In recent reading, an intellectual examination of regional history and identity, western migration through the Pioneer Girl project, and threats to a Brutalist building that embodies the history of nuclear research at the University of Washington…
In the light of the new and growing Midwestern History Association, this post by Ben Alpers on the Society for Intellectual History’s blog (link here) made me think more deeply about the idea that the MHA wants to be a voice for an under-represented Midwestern history, but that regions are fluid, constructed identities. How do we dig into a region’s history without boxing ourselves in…?
Then there’s this new post from the Pioneer Girl Project about how people migrated to western territories in the nineteenth century. In the Pioneer Girl book, the historical story of Laura Ingalls Wilder’s autobiography creates a more populated West with “chains of family migration,” instead of the mythos of the “Totally Independent Pioneer” that her children’s books helped perpetuate. Rather than the sole wagon striking out over the prairie to an unknown destination, Rodger Hartley’s post affirms that pioneer migration was a connected network that was far more “methodical.”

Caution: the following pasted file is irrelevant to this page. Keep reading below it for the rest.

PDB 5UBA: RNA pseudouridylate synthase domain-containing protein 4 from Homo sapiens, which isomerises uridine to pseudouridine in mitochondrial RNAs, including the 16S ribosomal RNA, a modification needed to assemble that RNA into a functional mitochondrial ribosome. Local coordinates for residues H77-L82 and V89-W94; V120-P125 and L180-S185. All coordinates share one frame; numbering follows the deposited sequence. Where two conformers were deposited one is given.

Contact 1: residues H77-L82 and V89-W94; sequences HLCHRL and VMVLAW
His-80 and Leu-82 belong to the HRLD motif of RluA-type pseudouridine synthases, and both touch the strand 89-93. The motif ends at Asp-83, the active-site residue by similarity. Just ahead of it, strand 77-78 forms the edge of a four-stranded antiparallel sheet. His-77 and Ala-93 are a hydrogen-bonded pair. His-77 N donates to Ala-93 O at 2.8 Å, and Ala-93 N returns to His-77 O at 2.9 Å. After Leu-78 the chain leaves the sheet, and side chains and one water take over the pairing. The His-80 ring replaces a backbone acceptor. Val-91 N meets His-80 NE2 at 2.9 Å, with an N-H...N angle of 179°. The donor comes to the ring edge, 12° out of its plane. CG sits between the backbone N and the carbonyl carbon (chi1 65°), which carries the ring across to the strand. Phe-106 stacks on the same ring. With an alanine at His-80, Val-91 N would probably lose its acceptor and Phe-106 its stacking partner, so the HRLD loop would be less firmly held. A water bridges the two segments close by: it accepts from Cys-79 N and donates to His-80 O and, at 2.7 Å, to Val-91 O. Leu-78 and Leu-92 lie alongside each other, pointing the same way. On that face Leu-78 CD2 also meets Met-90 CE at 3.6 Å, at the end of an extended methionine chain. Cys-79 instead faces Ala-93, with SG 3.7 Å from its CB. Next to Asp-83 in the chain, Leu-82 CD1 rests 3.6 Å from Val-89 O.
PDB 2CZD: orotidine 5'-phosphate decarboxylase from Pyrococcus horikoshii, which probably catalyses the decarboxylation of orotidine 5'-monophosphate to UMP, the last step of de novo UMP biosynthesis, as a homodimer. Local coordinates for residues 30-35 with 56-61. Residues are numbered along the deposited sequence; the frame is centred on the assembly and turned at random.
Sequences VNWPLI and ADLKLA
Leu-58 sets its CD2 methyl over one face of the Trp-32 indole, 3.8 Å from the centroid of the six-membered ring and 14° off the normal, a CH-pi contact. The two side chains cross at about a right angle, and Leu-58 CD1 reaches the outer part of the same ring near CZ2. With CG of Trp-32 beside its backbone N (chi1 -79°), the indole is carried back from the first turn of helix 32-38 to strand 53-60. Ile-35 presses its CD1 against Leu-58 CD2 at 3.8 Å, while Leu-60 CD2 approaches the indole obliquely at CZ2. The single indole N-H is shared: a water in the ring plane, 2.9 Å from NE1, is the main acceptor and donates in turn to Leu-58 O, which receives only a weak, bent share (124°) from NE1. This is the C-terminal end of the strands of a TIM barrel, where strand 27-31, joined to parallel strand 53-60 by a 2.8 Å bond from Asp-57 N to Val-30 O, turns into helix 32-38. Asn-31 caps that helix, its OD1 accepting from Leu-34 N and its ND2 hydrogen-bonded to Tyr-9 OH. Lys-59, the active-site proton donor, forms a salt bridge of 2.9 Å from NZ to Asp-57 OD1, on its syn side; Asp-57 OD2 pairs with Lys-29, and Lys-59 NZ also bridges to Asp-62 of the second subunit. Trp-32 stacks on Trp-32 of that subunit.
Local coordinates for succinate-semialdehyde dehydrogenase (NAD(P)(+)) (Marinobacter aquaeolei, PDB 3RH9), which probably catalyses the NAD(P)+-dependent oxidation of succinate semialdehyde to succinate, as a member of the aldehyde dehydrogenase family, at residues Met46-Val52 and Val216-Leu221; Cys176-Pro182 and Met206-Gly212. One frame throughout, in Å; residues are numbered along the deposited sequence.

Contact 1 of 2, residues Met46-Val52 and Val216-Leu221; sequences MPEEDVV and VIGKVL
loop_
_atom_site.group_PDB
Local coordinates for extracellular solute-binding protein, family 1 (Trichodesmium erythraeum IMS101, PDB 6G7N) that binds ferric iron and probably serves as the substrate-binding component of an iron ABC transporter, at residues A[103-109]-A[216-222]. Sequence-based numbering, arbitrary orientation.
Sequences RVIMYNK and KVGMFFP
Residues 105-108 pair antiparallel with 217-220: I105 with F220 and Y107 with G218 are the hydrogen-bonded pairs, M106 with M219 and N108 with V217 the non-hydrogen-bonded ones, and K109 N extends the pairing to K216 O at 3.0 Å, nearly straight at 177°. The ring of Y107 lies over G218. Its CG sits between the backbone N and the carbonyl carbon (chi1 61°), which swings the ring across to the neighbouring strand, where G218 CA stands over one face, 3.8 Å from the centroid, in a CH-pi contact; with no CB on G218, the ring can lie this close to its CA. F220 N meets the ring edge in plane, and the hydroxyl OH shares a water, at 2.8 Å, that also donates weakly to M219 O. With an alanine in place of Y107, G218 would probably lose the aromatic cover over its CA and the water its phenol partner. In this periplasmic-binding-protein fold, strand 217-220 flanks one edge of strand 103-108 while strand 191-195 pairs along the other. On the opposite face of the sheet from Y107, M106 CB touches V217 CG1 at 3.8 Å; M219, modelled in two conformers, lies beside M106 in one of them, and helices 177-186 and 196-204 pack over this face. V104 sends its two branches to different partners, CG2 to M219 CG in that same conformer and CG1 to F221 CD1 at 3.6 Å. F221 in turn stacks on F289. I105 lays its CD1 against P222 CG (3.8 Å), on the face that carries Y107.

I was struck by the above advocacy image on Facebook earlier this week (adorable!) for the striking Brutalist-style Nuclear Reactor Building in Washington, but I had no idea about its history until reading this post on The Secret Knowledge of Spaces. The author visited the 1961 building and has some great photos, and points those interested to the Save the Reactor website. That site has more photos of the building, a video, their advocacy efforts, and historical documents. From the Save the Reactor site:
It is a completely unique structure, and represents a specific time and way of thinking in the history of the University, and the overarching history of nuclear power. Even after standing empty for many years, the structure still speaks of the heroic aspirations of Modern architecture and its association with technological development and moving ever forward into the future.
The university that built it for their nuclear research program now wants to demo it for a new building. Why do so many universities undervalue their own history and architectural heritage? Or be selective about what history they honor. Then there’s Modern architecture getting the short shrift. Again. It’s a frustrating trend.
What are you reading?